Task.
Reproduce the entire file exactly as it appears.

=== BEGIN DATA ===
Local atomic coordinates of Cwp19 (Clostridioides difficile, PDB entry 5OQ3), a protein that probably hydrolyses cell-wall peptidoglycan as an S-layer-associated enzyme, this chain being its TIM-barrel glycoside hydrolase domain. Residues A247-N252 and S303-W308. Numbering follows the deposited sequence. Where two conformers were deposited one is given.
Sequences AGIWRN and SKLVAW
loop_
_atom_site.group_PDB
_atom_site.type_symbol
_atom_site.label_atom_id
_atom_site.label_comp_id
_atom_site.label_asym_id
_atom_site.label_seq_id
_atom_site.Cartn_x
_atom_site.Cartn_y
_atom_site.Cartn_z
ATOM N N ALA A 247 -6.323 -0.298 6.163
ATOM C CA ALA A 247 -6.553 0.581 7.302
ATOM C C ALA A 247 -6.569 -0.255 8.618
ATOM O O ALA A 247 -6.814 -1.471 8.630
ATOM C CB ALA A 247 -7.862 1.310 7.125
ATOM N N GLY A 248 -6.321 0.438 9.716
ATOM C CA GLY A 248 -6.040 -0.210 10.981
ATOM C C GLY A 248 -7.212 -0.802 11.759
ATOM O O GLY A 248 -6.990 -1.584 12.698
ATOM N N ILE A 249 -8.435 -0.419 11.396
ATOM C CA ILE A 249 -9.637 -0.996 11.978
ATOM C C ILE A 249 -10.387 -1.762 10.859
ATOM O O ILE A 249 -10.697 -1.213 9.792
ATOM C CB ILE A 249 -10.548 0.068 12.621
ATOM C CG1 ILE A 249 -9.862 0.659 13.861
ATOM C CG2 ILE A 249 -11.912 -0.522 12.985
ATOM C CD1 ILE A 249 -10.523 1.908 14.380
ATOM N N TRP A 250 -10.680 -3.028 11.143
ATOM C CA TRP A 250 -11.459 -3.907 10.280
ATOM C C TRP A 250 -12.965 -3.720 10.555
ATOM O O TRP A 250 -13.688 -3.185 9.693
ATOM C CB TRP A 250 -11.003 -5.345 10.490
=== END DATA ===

Local atomic coordinates of Cwp19 (Clostridioides difficile, PDB entry 5OQ3), a protein that probably hydrolyses cell-wall peptidoglycan as an S-layer-associated enzyme, this chain being its TIM-barrel glycoside hydrolase domain. Residues A247-N252 and S303-W308. Numbering follows the deposited sequence. Where two conformers were deposited one is given.
Sequences AGIWRN and SKLVAW
loop_
_atom_site.group_PDB
_atom_site.type_symbol
_atom_site.label_atom_id
_atom_site.label_comp_id
_atom_site.label_asym_id
_atom_site.label_seq_id
_atom_site.Cartn_x
_atom_site.Cartn_y
_atom_site.Cartn_z
ATOM N N ALA A 247 -6.323 -0.298 6.163
ATOM C CA ALA A 247 -6.553 0.581 7.302
ATOM C C ALA A 247 -6.569 -0.255 8.618
ATOM O O ALA A 247 -6.814 -1.471 8.630
ATOM C CB ALA A 247 -7.862 1.310 7.125
ATOM N N GLY A 248 -6.321 0.438 9.716
ATOM C CA GLY A 248 -6.040 -0.210 10.981
ATOM C C GLY A 248 -7.212 -0.802 11.759
ATOM O O GLY A 248 -6.990 -1.584 12.698
ATOM N N ILE A 249 -8.435 -0.419 11.396
ATOM C CA ILE A 249 -9.637 -0.996 11.978
ATOM C C ILE A 249 -10.387 -1.762 10.859
ATOM O O ILE A 249 -10.697 -1.213 9.792
ATOM C CB ILE A 249 -10.548 0.068 12.621
ATOM C CG1 ILE A 249 -9.862 0.659 13.861
ATOM C CG2 ILE A 249 -11.912 -0.522 12.985
ATOM C CD1 ILE A 249 -10.523 1.908 14.380
ATOM N N TRP A 250 -10.680 -3.028 11.143
ATOM C CA TRP A 250 -11.459 -3.907 10.280
ATOM C C TRP A 250 -12.965 -3.720 10.555
ATOM O O TRP A 250 -13.688 -3.185 9.693
ATOM C CB TRP A 250 -11.003 -5.345 10.490